This is where your notes from the free trial lesson (evaluation) will come in handy. You can design some questions around mistakes you have heard this student make already. The second worksheet is a short comprehension exercise, with five easy questions based on the information in a short passage you have chosen from a book, newspaper or magazine. At the end of the third assessment activity, you should have a good idea of:
A) The level your student is at, B) Common mistakes she/he is making, C) Listening, speaking, spelling and grammar skills and D) The confidence level of your new student.
With all this in mind, it is easy to leave the first private lesson with a good grasp of things your EFL student should begin working on, in order to begin to see an improvement. If you have done all the steps described above you will have demonstrated to your students that you know what you are doing. They will see that you are professional, organised and capable of getting them to their goals. You will have greatly increased the chances of this student staying with you long term, and the likelihood that they will recommend you to other people.
Teaching private English lessons is no free lunch. It takes hard work, preparation and a small amount of risk. Having said that the reward of working for yourself and not having to answer to a boss, is liberating. Before you set out and take those first steps towards teaching English privately, there are a few final things to consider. If you’re teaching in a language institution – in any capacity – you must check with your Director of Studies to see if your contract permits you. Taking private lessons (and advertising publically) may seriously affect your steady paying job if it goes against the regulations. Preparing all those hand-outs? Do yourself a favour and invest in a printer with a scanner. Keep everything you create in properly organised files. You wont be able to use everything you create with every student but after a while you will have built up an invaluable resource of materials that you know work. Keep a file for each student and insert the worksheet and notes from each lesson into the file in chronological order. Each lesson should begin with a review from the previous lesson, so the file makes planning easier and makes the lessons flow more logically and constructively.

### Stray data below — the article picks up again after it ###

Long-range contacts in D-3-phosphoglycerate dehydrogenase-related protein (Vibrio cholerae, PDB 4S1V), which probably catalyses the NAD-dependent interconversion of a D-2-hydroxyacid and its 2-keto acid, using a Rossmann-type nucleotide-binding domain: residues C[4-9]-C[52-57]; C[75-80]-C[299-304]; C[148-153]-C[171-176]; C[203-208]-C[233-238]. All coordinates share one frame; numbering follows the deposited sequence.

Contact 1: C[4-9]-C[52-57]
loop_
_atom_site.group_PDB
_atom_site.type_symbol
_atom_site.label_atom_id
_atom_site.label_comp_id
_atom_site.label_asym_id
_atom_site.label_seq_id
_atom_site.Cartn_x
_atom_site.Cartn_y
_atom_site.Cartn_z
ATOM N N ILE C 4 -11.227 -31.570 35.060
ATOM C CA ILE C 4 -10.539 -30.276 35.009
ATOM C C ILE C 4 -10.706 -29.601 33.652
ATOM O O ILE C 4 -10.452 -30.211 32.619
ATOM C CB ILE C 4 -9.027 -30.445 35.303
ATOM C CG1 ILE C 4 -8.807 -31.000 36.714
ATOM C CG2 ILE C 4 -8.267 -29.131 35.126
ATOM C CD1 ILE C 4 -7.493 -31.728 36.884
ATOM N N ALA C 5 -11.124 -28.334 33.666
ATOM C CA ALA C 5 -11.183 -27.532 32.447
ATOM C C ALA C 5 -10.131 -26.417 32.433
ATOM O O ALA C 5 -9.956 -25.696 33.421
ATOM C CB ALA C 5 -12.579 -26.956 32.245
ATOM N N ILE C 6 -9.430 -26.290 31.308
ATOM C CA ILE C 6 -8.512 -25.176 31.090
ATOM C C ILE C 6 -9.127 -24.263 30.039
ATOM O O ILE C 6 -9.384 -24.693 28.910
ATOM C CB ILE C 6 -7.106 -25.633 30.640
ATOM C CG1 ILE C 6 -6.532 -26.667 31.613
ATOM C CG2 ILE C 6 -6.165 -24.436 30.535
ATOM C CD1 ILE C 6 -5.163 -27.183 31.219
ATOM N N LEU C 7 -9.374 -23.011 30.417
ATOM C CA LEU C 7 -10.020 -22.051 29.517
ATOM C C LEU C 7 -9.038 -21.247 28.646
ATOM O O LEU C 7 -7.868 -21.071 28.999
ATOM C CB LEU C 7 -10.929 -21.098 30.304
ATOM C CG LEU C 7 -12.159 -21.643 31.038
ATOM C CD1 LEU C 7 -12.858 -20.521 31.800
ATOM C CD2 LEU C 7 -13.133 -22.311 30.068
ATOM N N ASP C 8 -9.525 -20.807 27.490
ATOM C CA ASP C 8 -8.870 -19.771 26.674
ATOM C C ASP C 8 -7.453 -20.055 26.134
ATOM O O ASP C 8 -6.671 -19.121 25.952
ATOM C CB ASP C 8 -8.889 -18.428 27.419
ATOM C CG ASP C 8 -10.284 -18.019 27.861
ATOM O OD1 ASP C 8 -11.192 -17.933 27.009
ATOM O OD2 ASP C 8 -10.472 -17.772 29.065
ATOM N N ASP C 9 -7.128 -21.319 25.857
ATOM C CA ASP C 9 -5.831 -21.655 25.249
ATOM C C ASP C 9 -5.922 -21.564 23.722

Finally, the trick to teaching privately is to be flexible. Without being able to chop and change classes, travel out of your suburb or prepare lessons on borrowed time you’ll likely to find the whole thing fairly stressful.
I believe these are probably the two best resources for anyone giving private English lessons. Whenever you need an idea for a lesson these two sites will deliver everytime.
Lessonstream is a selection of lesson plans – or rather, recipes – which serve to demonstrate how teachers can make use of the explosion of good materials we all now have access to via the internet. Beautifully organised with great attention to detail, there is something to interest everyone here.
- The lessons are free.
- Each lesson has 26 pages of printable activities / handouts.
- There is a new lesson every two days.
- The lessons alternate between pre-intermediate and intermediate (plus).
- All lessons are based on stories currently in the news - as the world's news breaks, teach it.
- All lessons are also downloadable PDF format.
- There are 30+ online quizzes for each lesson.
- Listening files can be downloaded in mp3 format or subscribed to via a podcast.
- Classroom handouts are readily reproducible.
- There are graded listenings with each lesson.
- Thousands of teachers and students say they love using the news lessons.
What more do you want?! Can you recommend any other good sites? What have you found works well with private students? Use the comments box below to share your ideas.